After enduring a weekend of frenzied journalistic digging and pontificating, Kevin Rudd acquitted himself well on the 7.30 Report yesterday evening. The kids said “he’s telling the truth” and Henry could spot no beads of sweat.

Henry Thornton thinks that the Burke Affair is terribly important, however an admittedly more seasoned political commentator, pollster Gary Morgan, believes that corruption is part and parcel of Australian politics.

“Few, if any, electors would change their vote because Kevin Rudd met Brian Burke, even if he did discuss his leadership ambition – politicians are always promoting their leadership qualities, and most, at least at some stage, want to be Prime Minister. Unfortunately, the electorate has little regard for politicians.”

A Morgan Poll published in late 2005 found only 15% of Australians view Federal Members of Parliament as having high or very high standards of ethics and honesty.

Indeed, in his paper “Now there’s no corruption in Indonesia, Australia must be next“, presented in June, 1998, Morgan asserted that Australia needed a clearly articulated vision of the future, which includes the aim to “fix corruption in Government – Federal, State and Local”.

In a paper presented to CEDA two weeks ago, Morgan stated that “cronyism, corruption and misinformation are greater than ever. The electorate has lived through the AWB scandal and the associated finger-pointing cover-ups and the heavily controlled Cole enquiry with its constrained scope and political control.

“The electorate has seen the demolition of any truth behind the claims ‘weapons of mass destruction’, and lived through the fiasco in Iraq which most now realise was always a civil war.”

In his March 2006 paper to the Melbourne Rotary Club entitled “Everyone knows the difference between right and wrong“, Gary Morgan emphasises the fact that, in a democratic society, media must be independent of politicians and business. If this is so, Morgan says, why was the Packer family offered a taxpayer funded state memorial service for Kerry Packer? Don’t blame James Packer for accepting, Morgan says, “even in democratic Australia James Packer could not snub the Prime Minister like that”.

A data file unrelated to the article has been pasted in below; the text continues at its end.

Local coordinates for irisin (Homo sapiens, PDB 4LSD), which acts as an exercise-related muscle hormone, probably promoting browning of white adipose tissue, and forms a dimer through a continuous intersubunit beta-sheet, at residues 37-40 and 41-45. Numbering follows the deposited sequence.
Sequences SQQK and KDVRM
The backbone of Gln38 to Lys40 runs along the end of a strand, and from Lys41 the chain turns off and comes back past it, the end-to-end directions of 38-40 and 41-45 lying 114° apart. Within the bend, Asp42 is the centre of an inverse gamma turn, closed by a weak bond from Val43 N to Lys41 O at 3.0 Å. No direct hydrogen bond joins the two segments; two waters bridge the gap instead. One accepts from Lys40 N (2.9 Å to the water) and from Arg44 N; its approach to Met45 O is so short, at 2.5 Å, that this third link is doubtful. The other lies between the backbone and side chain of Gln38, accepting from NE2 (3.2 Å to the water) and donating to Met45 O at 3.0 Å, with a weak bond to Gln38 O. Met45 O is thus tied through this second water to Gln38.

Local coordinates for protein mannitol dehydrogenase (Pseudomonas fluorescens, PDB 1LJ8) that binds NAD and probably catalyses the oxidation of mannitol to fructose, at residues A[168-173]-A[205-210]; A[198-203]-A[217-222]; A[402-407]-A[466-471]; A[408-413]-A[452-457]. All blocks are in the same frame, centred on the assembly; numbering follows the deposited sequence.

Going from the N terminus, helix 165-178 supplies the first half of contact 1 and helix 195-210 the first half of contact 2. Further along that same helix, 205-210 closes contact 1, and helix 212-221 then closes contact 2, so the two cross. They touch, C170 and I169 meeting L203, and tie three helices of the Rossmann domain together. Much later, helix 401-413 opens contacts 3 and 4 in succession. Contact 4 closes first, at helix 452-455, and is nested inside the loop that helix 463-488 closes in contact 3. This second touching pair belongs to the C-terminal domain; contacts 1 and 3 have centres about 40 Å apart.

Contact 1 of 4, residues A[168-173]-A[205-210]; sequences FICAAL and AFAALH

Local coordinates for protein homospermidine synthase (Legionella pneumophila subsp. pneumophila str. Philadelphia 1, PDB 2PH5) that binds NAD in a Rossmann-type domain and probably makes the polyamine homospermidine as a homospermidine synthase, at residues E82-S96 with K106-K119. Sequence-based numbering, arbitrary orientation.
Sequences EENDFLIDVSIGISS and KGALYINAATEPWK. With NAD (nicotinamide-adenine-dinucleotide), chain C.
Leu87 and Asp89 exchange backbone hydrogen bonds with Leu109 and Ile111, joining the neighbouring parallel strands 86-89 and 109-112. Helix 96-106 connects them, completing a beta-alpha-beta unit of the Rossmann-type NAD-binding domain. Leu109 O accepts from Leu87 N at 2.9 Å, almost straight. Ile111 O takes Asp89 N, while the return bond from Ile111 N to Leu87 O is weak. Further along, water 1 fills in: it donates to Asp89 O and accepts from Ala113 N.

“It is imperative that media owners throughout the world are not beholden to politicians and that politicians are not beholden to the media.”

Morgan’s paper from July 1990, entitled “Now there is democracy in Russia, Australia must be next“, is even more relevant today given that it covers the roles of information, the media, public opinion polls and most importantly, political lobbyists. In it he says “I’d like to point out that democracy requires:

  • freedom of information and its distribution,
  • information which is accurate, and
  • a political process which does not abuse that freedom of accurate information.”

Morgan says that it is obvious that Rudd made a mistake in dealing with Burke, which he has “copped on the chin”, but these types of dealing are commonplace; John Howard certainly deals with Mark Textor of Crosby Textor – the master of push polling and spreading misinformation.

One thing Henry and Gary Morgan do agree on, as Gary said on Radio 774 yesterday, the 2007 Federal Election will be fought on economic issues, including the Industrial Relations reforms.

Read more at Henry Thornton.